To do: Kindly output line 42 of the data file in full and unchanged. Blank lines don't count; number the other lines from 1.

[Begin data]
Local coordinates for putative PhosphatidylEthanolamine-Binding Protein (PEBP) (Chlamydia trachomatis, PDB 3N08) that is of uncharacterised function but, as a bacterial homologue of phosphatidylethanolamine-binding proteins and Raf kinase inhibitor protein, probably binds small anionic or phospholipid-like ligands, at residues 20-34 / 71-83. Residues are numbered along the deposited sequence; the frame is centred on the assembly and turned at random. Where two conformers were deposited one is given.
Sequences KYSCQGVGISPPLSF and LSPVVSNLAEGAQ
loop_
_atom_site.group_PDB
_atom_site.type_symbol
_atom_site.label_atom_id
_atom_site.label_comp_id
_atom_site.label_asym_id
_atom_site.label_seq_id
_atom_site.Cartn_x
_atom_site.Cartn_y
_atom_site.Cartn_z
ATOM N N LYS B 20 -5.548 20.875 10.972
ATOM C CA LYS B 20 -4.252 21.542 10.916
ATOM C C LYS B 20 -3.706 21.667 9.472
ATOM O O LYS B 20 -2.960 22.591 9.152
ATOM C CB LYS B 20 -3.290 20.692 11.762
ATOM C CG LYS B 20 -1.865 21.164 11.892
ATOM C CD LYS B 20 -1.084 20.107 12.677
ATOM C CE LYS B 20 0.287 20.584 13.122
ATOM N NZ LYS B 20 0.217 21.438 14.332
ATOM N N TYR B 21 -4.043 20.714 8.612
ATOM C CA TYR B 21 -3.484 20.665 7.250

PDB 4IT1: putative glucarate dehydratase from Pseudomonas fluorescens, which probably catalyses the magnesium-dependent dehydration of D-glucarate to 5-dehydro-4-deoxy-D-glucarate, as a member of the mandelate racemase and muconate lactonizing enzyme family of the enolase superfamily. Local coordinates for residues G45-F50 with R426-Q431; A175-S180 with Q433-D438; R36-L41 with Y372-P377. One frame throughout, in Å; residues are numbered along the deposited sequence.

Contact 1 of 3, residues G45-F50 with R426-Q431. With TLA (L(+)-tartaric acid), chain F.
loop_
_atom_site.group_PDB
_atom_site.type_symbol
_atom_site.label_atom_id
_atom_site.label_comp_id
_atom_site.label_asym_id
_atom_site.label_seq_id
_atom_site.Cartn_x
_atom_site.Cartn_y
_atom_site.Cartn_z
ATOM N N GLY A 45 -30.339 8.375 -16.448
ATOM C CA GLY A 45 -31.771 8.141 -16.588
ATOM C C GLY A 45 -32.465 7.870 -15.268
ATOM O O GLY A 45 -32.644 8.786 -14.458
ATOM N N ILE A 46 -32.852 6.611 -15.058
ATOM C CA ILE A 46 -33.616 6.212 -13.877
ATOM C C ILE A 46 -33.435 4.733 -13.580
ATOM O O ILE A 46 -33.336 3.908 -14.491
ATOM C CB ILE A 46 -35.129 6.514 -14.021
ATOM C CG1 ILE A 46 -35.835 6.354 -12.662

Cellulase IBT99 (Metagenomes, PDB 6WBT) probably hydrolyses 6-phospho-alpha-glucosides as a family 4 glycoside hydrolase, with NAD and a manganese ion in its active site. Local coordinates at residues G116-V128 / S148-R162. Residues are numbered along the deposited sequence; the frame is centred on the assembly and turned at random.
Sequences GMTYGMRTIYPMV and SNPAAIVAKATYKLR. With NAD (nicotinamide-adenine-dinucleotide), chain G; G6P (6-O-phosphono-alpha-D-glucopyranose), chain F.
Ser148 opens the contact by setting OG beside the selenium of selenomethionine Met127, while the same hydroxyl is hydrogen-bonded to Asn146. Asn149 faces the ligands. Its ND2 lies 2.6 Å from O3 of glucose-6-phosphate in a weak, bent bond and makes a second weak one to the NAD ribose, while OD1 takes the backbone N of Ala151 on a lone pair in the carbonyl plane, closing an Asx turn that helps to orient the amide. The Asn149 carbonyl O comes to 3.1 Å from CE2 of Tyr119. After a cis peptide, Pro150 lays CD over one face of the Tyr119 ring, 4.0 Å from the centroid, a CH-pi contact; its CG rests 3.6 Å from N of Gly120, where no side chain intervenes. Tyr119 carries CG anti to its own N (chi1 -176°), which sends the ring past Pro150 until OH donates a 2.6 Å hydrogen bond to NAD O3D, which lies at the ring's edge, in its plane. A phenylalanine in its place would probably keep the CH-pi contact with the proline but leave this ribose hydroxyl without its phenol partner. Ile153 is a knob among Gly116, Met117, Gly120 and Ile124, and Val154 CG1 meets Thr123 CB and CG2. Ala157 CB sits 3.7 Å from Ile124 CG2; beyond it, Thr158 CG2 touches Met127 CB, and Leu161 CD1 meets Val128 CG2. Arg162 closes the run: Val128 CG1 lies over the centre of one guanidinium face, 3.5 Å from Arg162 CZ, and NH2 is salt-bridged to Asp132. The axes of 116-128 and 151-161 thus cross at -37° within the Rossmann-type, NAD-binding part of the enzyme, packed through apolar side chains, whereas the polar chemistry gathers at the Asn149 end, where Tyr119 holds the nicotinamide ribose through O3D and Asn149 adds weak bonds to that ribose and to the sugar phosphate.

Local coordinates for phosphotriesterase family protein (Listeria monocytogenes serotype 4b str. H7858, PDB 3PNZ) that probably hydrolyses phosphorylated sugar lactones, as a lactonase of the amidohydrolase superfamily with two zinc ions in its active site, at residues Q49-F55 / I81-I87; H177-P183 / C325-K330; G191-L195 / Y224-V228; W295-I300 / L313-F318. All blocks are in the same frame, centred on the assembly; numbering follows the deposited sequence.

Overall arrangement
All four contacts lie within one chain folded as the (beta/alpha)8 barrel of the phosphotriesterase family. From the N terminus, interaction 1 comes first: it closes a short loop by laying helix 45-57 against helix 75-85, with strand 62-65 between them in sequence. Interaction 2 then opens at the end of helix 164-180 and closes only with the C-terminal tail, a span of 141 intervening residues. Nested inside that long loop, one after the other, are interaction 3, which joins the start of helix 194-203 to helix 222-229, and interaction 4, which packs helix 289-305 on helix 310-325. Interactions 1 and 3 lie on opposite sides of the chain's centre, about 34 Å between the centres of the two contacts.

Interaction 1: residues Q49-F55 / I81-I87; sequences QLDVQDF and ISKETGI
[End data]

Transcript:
ATOM C C ILE A 46 -33.435 4.733 -13.580